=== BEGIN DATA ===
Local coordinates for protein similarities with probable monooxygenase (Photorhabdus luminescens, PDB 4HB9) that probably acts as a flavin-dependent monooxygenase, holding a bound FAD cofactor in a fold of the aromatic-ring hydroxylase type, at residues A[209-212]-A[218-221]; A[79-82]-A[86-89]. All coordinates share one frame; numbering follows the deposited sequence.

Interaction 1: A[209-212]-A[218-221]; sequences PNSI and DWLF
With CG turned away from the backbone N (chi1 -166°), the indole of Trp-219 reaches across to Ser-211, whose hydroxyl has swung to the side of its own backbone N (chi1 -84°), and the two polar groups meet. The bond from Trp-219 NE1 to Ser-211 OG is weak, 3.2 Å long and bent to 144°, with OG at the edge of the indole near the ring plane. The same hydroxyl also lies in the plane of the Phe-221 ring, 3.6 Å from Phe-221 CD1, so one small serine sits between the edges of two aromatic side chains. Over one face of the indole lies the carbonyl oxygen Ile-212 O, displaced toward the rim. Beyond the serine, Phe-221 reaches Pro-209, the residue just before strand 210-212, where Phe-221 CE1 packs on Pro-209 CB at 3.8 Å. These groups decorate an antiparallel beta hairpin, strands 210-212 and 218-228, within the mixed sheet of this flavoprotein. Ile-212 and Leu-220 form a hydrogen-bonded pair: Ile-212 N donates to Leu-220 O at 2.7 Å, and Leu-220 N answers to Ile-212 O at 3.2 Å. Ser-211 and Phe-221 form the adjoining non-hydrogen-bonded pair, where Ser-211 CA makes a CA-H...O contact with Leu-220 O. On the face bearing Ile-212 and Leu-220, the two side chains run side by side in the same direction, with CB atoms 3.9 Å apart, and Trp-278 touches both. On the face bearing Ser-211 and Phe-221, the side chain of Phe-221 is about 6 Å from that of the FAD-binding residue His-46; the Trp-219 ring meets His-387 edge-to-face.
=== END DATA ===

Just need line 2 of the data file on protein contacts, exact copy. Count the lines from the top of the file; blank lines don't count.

Interaction 1: A[209-212]-A[218-221]; sequences PNSI and DWLF